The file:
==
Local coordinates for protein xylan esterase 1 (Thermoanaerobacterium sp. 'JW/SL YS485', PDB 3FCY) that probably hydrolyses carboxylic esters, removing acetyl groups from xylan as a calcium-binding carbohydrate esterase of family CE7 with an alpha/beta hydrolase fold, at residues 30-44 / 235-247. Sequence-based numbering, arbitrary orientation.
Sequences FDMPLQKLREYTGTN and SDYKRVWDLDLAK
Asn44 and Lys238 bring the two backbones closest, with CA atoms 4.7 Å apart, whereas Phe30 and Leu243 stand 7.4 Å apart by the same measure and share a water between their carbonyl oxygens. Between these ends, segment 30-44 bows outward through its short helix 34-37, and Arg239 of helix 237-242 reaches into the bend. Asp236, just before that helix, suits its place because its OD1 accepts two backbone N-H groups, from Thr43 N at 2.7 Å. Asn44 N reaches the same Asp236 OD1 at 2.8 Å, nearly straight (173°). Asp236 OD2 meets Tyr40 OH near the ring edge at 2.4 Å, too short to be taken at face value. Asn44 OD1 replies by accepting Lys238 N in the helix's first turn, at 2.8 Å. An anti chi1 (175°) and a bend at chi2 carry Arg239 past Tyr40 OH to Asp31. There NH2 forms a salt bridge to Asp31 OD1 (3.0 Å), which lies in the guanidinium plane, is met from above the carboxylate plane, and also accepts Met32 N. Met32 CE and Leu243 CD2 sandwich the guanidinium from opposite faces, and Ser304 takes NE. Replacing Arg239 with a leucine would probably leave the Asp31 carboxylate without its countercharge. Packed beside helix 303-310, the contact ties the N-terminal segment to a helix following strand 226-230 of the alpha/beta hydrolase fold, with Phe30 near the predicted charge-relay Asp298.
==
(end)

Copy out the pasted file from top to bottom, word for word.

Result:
Local coordinates for protein xylan esterase 1 (Thermoanaerobacterium sp. 'JW/SL YS485', PDB 3FCY) that probably hydrolyses carboxylic esters, removing acetyl groups from xylan as a calcium-binding carbohydrate esterase of family CE7 with an alpha/beta hydrolase fold, at residues 30-44 / 235-247. Sequence-based numbering, arbitrary orientation.
Sequences FDMPLQKLREYTGTN and SDYKRVWDLDLAK
Asn44 and Lys238 bring the two backbones closest, with CA atoms 4.7 Å apart, whereas Phe30 and Leu243 stand 7.4 Å apart by the same measure and share a water between their carbonyl oxygens. Between these ends, segment 30-44 bows outward through its short helix 34-37, and Arg239 of helix 237-242 reaches into the bend. Asp236, just before that helix, suits its place because its OD1 accepts two backbone N-H groups, from Thr43 N at 2.7 Å. Asn44 N reaches the same Asp236 OD1 at 2.8 Å, nearly straight (173°). Asp236 OD2 meets Tyr40 OH near the ring edge at 2.4 Å, too short to be taken at face value. Asn44 OD1 replies by accepting Lys238 N in the helix's first turn, at 2.8 Å. An anti chi1 (175°) and a bend at chi2 carry Arg239 past Tyr40 OH to Asp31. There NH2 forms a salt bridge to Asp31 OD1 (3.0 Å), which lies in the guanidinium plane, is met from above the carboxylate plane, and also accepts Met32 N. Met32 CE and Leu243 CD2 sandwich the guanidinium from opposite faces, and Ser304 takes NE. Replacing Arg239 with a leucine would probably leave the Asp31 carboxylate without its countercharge. Packed beside helix 303-310, the contact ties the N-terminal segment to a helix following strand 226-230 of the alpha/beta hydrolase fold, with Phe30 near the predicted charge-relay Asp298.